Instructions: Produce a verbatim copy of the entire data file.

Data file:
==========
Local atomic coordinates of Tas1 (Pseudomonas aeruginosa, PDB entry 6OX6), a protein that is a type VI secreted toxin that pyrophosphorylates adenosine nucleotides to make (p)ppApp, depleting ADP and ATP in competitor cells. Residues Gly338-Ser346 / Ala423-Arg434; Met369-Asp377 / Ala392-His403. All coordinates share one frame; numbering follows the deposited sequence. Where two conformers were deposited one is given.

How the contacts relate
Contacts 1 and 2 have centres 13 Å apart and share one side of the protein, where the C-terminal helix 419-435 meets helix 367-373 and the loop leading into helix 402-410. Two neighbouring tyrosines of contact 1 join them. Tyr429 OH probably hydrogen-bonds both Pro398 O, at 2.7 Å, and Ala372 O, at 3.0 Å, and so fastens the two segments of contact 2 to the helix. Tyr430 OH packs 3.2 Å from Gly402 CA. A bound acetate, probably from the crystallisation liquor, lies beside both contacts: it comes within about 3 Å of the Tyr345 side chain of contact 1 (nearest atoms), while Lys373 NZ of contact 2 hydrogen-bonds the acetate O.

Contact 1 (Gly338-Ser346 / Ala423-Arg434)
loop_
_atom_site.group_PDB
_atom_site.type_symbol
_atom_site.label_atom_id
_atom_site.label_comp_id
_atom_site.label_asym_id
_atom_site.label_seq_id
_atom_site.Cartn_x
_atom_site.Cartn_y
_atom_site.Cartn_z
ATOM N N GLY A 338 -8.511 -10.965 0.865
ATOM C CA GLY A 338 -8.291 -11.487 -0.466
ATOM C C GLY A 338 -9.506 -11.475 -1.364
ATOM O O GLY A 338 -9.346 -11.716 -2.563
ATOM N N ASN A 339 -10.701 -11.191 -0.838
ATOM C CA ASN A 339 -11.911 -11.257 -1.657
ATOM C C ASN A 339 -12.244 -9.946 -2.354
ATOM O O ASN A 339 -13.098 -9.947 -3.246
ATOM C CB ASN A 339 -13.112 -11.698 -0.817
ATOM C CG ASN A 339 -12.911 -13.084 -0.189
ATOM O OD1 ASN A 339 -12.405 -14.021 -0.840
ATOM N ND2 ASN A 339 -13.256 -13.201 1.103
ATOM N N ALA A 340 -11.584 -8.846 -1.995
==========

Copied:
Local atomic coordinates of Tas1 (Pseudomonas aeruginosa, PDB entry 6OX6), a protein that is a type VI secreted toxin that pyrophosphorylates adenosine nucleotides to make (p)ppApp, depleting ADP and ATP in competitor cells. Residues Gly338-Ser346 / Ala423-Arg434; Met369-Asp377 / Ala392-His403. All coordinates share one frame; numbering follows the deposited sequence. Where two conformers were deposited one is given.

How the contacts relate
Contacts 1 and 2 have centres 13 Å apart and share one side of the protein, where the C-terminal helix 419-435 meets helix 367-373 and the loop leading into helix 402-410. Two neighbouring tyrosines of contact 1 join them. Tyr429 OH probably hydrogen-bonds both Pro398 O, at 2.7 Å, and Ala372 O, at 3.0 Å, and so fastens the two segments of contact 2 to the helix. Tyr430 OH packs 3.2 Å from Gly402 CA. A bound acetate, probably from the crystallisation liquor, lies beside both contacts: it comes within about 3 Å of the Tyr345 side chain of contact 1 (nearest atoms), while Lys373 NZ of contact 2 hydrogen-bonds the acetate O.

Contact 1 (Gly338-Ser346 / Ala423-Arg434)
loop_
_atom_site.group_PDB
_atom_site.type_symbol
_atom_site.label_atom_id
_atom_site.label_comp_id
_atom_site.label_asym_id
_atom_site.label_seq_id
_atom_site.Cartn_x
_atom_site.Cartn_y
_atom_site.Cartn_z
ATOM N N GLY A 338 -8.511 -10.965 0.865
ATOM C CA GLY A 338 -8.291 -11.487 -0.466
ATOM C C GLY A 338 -9.506 -11.475 -1.364
ATOM O O GLY A 338 -9.346 -11.716 -2.563
ATOM N N ASN A 339 -10.701 -11.191 -0.838
ATOM C CA ASN A 339 -11.911 -11.257 -1.657
ATOM C C ASN A 339 -12.244 -9.946 -2.354
ATOM O O ASN A 339 -13.098 -9.947 -3.246
ATOM C CB ASN A 339 -13.112 -11.698 -0.817
ATOM C CG ASN A 339 -12.911 -13.084 -0.189
ATOM O OD1 ASN A 339 -12.405 -14.021 -0.840
ATOM N ND2 ASN A 339 -13.256 -13.201 1.103
ATOM N N ALA A 340 -11.584 -8.846 -1.995